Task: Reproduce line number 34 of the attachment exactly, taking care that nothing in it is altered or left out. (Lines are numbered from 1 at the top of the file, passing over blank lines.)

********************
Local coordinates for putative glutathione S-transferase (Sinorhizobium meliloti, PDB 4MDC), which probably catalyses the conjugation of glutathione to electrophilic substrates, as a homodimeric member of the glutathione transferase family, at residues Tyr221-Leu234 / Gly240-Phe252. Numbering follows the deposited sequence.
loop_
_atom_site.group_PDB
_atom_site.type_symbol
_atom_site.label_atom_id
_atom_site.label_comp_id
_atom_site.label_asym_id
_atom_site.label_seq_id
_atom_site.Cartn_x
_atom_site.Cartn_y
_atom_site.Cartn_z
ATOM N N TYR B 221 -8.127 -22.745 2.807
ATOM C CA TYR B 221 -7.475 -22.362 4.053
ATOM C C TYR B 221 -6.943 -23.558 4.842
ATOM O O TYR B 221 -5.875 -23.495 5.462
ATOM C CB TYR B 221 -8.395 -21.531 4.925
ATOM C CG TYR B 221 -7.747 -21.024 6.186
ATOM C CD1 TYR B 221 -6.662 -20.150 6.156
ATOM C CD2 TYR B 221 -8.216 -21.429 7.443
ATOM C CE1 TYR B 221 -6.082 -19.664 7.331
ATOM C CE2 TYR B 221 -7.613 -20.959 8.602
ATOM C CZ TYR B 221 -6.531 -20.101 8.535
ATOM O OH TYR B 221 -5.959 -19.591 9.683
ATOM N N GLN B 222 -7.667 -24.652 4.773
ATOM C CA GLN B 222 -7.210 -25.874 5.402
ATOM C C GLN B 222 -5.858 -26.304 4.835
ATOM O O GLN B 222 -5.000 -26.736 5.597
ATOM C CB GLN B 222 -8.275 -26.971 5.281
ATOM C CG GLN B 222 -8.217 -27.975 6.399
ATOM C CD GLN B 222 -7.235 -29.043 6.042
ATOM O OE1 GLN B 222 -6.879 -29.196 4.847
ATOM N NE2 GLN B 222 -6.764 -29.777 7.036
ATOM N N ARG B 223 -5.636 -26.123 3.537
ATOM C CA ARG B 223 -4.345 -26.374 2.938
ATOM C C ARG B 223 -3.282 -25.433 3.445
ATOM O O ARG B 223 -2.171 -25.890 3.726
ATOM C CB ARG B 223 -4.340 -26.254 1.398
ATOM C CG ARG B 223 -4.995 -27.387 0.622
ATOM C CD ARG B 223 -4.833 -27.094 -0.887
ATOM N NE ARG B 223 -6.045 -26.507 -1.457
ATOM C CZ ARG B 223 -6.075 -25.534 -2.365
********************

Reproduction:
ATOM C CA ARG B 223 -4.345 -26.374 2.938